California Employer Waived Right to Compel Arbitration


By Joanne Deschenaux September 28, 2018

An employer that participated in a former employee's wrongful termination lawsuit in court for almost two years before seeking arbitration of the claims waived its right to compel arbitration, a California appellate court ruled. Although the employee had signed an arbitration agreement and the state has a public policy favoring arbitration, the employer's delay in requesting arbitration was unreasonable and so the employer waived its right to have an arbitrator decide the claims, the court said.

Altamed Health Services Corp. hired the plaintiff as a full-time medical assistant in 2006. In 2013, the plaintiff signed a document that provided all workplace disputes would be decided by binding arbitration. Altamed fired the plaintiff in 2014.

In 2015, the plaintiff filed a wrongful termination lawsuit alleging, among other things, that Altamed fired her because of her disabilities. Altamed answered the complaint in 2015 but did not point to the parties' arbitration agreement as a defense against the lawsuit, despite asserting 42 other defenses.

Between September 2015 and February 2017, both parties conducted pretrial work, which included talking to witnesses and answering questions in writing. In addition, Altamed subpoenaed the plaintiff 's medical records from four different medical facilities and demanded an independent medical examination.

The parties participated in a voluntary mediation and a mandatory settlement conference, and the trial was postponed twice at the request of Altamed's counsel. Less than two months before the trial was to begin, however, Altamed changed attorneys and the new attorney filed a petition to compel arbitration.

Altamed argued that it had not waived its right to seek arbitration because it could have conducted the same work and obtained the same information in arbitration. The company also argued that its delay in seeking to arbitrate did not harm the plaintiff nor cause lost evidence.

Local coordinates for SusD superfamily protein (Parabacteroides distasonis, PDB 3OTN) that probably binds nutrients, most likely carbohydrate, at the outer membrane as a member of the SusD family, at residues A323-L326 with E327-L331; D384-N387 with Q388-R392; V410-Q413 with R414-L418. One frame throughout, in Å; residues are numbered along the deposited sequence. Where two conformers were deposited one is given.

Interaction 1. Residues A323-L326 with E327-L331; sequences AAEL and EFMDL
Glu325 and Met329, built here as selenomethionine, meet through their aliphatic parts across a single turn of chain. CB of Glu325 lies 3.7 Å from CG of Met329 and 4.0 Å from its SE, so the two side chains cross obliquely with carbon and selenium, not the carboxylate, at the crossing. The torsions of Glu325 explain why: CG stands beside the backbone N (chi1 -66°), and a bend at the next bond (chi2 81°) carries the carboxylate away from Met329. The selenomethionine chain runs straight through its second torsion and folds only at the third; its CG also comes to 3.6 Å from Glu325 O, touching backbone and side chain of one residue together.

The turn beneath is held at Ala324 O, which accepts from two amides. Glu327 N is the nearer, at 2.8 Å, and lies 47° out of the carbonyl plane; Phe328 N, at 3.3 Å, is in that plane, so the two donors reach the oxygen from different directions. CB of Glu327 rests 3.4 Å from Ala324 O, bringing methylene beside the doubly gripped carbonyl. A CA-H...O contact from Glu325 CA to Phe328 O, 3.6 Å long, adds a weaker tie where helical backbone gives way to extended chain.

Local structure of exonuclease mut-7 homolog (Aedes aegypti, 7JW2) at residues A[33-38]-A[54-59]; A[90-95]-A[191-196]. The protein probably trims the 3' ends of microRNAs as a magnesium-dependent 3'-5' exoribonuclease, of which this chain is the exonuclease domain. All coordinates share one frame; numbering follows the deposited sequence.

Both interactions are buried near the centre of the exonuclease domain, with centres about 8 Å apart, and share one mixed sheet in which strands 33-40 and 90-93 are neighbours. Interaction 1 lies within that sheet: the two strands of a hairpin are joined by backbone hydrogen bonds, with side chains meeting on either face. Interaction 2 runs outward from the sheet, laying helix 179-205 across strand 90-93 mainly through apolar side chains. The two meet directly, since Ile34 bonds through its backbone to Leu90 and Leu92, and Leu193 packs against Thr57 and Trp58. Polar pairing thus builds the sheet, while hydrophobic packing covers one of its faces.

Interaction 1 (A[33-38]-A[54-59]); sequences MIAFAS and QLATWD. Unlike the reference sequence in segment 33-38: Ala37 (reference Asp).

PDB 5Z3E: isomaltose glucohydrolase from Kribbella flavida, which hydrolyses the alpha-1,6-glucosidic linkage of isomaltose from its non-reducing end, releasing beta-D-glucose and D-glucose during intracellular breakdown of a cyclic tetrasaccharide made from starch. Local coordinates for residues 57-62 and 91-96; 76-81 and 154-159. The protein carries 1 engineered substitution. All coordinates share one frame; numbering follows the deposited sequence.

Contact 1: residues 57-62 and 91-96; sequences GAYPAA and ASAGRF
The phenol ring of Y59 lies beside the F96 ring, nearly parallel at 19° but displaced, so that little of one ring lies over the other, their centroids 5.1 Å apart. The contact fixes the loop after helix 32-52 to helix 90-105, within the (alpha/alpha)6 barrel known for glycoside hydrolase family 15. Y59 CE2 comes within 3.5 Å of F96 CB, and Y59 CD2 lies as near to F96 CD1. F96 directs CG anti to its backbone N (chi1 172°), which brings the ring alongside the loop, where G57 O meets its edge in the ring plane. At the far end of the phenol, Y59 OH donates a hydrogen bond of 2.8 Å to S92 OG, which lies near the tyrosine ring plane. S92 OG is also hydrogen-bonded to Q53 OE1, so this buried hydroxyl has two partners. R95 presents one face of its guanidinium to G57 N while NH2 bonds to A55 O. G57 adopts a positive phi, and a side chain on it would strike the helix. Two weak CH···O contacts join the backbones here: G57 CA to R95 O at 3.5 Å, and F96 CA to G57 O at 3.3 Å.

The plaintiff 's attorney, however, argued that she was harmed because if Altamed had tried to compel arbitration earlier, the matter would have been resolved in less than a year. Instead, the plaintiff spent two years litigating in court.

The trial court denied Altamed's motion to compel arbitration, and Altamed appealed.

Unreasonable Delay

The appellate court first noted that a demand for arbitration must not be unreasonably delayed and that a party that does not demand arbitration within a reasonable time is deemed to have waived the right to arbitration. "A party's unreasonable delay in demanding or seeking arbitration, in and of itself, may constitute a waiver of a right to arbitrate," the court said.

[SHRM members-only HR Q&A: What are the California rules regarding mandatory arbitration agreements]

The court then determined that Altamed's delay was unreasonable. There was no dispute, the court said, that Altamed actively litigated in the trial court for almost two years without mentioning, much less formally raising, the arbitration agreement as a defense. Altamed offered no excuse for the delay.

Furthermore, the lengthy delay "undermined the important public policy in favor of arbitration and impaired plaintiff's ability to take advantage of the benefits and efficiencies of arbitration," the court noted.

Thus, the appellate court affirmed the trial court's order denying Altamed's motion to compel arbitration.

Jimenez v. Altamed Health Services, Calif. Ct. App., No. B285096 (Sept. 24, 2018).

Professional Pointer: If an employer chooses arbitration to settle workplace disputes and requires employees to sign arbitration agreements, then when a lawsuit is filed, the employer should quickly try to have the claims arbitrated instead of litigated. As this case shows, failing to do so could mean the employer's rights under the agreement will be waived.

Joanne Deschenaux, J.D., is a freelance writer in Annapolis, Md.


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